Who are we?



The newspaper in Chartlottesville, Va., declared in an editorial Sunday that “this is not who we are.” The governor said the same thing. This is not who we are. But it is. The organizer of the white supremacist rally Saturday was from Charlottesville. Many, if not most, of those who answered his call were from Virginia. Go home, the governor told them. And so they did, to Charlottesville and the towns around.

In the earliest days of the University of Virginia, while Jefferson watched, students brought their slaves to school with them. In 1921 the university accepted a $1,000 contribution from the Ku Klux Klan for its endowment fund, according to Lauren Jackson writing in the Washington Post. Black student enrollment at UV hangs below 10%.

We Iowans can be fairly smug about it. Didn’t happen here. This is not who we are.

The Klan burned in Northwest Iowa as late as the 1960s. Rep. Steve King flies a Confederate flag from his desk. He wins by double digits. He loses Storm Lake, but he wins Buena Vista County.

Not us?

Buena Vista County voted strongly for Trump. So did Iowa. He and King equate Mexicans with drugs and crime. King joined Trump in questioning President Obama’s legitimacy. Trump would not call out white supremacism by name. King endorses it by talking about how we need to preserve our culture by keeping other cultures out.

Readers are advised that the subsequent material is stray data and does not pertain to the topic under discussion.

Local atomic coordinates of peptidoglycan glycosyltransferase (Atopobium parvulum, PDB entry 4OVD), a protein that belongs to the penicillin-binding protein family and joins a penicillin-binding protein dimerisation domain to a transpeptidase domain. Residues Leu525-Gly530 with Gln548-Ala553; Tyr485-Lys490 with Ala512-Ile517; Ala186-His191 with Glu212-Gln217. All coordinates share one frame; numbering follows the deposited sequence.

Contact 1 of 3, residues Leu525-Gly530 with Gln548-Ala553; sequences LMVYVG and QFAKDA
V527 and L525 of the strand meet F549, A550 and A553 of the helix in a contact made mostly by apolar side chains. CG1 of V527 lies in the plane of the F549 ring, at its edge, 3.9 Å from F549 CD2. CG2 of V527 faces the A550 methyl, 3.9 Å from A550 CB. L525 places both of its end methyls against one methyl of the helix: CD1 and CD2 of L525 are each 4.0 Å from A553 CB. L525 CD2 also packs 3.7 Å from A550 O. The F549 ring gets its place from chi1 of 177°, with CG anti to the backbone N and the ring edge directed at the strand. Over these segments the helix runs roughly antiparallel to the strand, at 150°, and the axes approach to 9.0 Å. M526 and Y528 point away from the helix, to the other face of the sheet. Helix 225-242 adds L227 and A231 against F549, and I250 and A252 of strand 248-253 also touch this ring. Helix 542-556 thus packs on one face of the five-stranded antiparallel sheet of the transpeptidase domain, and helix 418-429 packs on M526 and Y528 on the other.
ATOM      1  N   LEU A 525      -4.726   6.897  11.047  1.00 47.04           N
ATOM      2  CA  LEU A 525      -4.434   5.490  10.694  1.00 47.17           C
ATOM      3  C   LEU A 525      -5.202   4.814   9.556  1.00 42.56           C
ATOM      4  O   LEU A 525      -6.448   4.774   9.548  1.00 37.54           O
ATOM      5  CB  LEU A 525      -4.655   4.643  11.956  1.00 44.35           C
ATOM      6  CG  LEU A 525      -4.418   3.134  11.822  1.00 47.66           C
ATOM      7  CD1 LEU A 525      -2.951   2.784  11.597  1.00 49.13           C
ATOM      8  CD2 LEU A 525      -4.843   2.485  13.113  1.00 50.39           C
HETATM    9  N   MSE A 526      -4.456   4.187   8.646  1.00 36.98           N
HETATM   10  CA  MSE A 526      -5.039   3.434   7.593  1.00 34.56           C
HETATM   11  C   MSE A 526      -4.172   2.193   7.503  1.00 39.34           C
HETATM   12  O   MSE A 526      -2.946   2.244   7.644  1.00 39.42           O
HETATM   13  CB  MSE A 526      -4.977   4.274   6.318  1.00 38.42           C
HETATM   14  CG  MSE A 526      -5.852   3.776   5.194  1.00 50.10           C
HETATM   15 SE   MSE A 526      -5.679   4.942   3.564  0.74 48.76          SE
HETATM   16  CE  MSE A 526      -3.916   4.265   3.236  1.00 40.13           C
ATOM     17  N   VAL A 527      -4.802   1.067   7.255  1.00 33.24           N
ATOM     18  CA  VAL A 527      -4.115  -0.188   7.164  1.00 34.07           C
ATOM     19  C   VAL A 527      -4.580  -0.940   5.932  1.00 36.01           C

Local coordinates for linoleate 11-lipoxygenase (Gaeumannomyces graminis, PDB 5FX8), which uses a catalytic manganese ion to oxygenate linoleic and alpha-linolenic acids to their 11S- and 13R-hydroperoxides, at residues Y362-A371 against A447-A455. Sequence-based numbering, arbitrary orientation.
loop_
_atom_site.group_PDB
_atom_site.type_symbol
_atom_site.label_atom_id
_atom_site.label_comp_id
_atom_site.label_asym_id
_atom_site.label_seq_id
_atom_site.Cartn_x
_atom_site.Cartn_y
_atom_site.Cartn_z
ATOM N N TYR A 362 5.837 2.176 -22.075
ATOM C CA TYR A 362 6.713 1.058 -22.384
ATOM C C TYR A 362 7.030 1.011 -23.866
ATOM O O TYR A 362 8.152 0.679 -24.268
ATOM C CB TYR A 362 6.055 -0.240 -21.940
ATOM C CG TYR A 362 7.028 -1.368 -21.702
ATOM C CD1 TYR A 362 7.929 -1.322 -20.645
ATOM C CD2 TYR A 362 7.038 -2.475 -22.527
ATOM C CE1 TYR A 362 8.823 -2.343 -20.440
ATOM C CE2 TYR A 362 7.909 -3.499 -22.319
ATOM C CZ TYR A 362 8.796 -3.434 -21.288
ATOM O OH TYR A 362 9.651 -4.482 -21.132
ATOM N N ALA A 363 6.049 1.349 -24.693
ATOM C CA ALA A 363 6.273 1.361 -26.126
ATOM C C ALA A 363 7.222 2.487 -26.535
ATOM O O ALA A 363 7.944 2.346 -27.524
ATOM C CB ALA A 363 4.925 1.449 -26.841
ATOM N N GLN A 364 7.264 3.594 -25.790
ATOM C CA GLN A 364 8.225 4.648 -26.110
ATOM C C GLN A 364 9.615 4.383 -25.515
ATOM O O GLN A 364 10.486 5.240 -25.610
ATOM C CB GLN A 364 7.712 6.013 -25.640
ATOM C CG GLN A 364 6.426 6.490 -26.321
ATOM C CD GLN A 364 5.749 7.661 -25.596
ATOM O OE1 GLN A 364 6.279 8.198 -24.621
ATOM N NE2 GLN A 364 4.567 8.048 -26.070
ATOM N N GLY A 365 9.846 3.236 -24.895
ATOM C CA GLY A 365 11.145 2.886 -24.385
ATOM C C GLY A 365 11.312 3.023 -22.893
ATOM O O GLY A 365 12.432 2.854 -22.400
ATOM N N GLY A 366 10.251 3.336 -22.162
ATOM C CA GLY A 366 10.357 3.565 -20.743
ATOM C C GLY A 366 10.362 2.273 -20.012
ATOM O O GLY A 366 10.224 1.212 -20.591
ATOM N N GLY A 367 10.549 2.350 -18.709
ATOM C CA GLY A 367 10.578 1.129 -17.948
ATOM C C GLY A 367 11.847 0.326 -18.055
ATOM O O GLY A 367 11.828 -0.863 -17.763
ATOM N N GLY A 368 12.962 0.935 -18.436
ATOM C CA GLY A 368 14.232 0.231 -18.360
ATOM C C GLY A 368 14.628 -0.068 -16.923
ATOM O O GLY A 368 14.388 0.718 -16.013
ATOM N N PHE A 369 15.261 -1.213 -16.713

It is us. It is who we are.

It is Virginia. The people can deny their history that shapes a culture steeped in institutional racism. But they just can’t run away from it that easily.

Neither can we.

We fought the good fight. We ran the Underground Railroad. We defended freed slaves at the Iowa Supreme Court. We never denied a man his franchise based on his skin color, unless of course his skin was red, in which case we stole his franchise and his land.

Yet we accuse our brown neighbors of being drug runners, beaners who are here just to milk the system and steal the jobs we won’t take. You’ve heard it so many times around here.

The only reason that white rally couldn’t happen here is that our forebears had the good sense to erect no statues of Robert E. Lee, the chief apologist and defender of slavery, back when they had a moral compass. And, that the Storm Lake Police Department does not allow semi-automatic rifles at political rallies. If you are in Sunset Park, you may not bring your Double Eagle to the party. If you assert your Second Amendment rights, you get put back on the bus that brought you. No baseball bats allowed unless you are playing baseball.

If you openly assault someone in Storm Lake with a baseball bat or pepper spray, the police will not stand there and watch it happen. They will arrest you.

Charlottesville was afraid of the white supremacists and the counter-protesting fools who engaged them with shields and helmets. Thankfully, most people in Storm Lake are still too modest to dress that way but our standards are decaying fast as we all strive to look like carnival people — like aging white racists wrapping themselves in their past.

We used to have a decency about us here in the Upper Midwest where it takes everyone pulling together to haul in the corn and dig in for the winter. We would like to think it thrives yet in Storm Lake and Buena Vista County, but our voting patterns belie our myths. So long as Steve King flies that flag on his desk on our vote, we are no better than Virginia and its racist present unveiled last weekend.